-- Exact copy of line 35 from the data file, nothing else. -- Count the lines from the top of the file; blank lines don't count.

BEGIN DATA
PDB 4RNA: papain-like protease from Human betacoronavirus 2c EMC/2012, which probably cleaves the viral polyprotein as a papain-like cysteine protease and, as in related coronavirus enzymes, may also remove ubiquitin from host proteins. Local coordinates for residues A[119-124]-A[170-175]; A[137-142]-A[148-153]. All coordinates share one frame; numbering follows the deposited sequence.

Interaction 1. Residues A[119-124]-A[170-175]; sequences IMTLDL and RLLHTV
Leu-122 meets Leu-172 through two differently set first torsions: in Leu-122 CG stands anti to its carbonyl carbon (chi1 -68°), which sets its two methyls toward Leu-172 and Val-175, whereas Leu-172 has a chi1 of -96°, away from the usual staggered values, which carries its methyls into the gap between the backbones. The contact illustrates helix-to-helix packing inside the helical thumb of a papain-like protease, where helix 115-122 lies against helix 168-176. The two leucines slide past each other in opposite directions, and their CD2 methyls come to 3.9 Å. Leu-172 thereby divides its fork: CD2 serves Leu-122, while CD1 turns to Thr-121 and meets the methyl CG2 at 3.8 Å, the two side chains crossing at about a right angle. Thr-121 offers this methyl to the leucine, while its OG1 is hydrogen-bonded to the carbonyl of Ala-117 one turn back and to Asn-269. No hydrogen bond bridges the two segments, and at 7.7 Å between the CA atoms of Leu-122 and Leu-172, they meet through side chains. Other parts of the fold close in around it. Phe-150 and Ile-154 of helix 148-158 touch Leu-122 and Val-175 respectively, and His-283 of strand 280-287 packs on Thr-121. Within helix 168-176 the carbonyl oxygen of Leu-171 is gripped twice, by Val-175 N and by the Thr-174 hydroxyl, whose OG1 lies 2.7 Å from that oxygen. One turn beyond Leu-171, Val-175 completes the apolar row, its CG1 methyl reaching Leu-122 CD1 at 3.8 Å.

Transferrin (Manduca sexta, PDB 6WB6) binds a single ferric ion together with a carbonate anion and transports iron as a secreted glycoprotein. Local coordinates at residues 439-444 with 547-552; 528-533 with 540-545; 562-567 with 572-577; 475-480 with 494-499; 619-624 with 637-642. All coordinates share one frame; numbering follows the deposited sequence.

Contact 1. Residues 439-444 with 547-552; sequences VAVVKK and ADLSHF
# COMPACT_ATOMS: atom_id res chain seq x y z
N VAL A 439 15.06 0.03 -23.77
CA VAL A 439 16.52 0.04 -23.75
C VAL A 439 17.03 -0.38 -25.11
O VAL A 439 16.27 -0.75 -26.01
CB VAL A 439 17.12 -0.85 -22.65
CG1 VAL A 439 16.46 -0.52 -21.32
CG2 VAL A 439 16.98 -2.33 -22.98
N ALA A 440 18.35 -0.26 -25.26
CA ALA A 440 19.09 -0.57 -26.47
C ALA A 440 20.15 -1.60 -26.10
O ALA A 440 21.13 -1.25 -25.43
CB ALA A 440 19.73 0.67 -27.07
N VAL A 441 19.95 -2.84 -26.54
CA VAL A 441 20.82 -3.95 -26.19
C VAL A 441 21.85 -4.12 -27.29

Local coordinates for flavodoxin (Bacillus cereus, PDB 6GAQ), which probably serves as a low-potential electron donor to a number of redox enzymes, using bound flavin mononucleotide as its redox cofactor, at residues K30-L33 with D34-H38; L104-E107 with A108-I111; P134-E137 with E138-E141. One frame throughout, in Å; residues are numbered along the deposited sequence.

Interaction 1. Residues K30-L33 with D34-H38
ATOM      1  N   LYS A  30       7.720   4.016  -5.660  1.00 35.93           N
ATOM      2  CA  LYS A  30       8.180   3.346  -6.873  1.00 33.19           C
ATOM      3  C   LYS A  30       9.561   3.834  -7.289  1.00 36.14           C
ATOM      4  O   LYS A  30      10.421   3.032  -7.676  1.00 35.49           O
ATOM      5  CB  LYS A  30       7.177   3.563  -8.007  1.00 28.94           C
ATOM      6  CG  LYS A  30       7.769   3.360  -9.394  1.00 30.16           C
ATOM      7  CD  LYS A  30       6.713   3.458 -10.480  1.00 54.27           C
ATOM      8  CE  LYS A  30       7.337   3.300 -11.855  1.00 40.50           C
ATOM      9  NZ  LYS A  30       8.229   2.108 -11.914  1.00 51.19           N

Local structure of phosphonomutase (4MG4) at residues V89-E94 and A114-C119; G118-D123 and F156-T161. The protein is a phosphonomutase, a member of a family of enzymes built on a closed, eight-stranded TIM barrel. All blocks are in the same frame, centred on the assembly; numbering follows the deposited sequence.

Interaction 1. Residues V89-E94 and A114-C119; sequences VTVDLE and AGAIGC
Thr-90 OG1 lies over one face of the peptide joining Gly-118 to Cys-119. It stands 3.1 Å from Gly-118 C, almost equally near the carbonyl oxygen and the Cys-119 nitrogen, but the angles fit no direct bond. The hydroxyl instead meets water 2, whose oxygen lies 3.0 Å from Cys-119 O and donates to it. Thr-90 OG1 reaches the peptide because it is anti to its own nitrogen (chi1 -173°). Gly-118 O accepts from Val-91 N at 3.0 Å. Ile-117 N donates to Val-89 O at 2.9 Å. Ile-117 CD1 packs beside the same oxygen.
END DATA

Thr-90 OG1 lies over one face of the peptide joining Gly-118 to Cys-119. It stands 3.1 Å from Gly-118 C, almost equally near the carbonyl oxygen and the Cys-119 nitrogen, but the angles fit no direct bond. The hydroxyl instead meets water 2, whose oxygen lies 3.0 Å from Cys-119 O and donates to it. Thr-90 OG1 reaches the peptide because it is anti to its own nitrogen (chi1 -173°). Gly-118 O accepts from Val-91 N at 3.0 Å. Ile-117 N donates to Val-89 O at 2.9 Å. Ile-117 CD1 packs beside the same oxygen.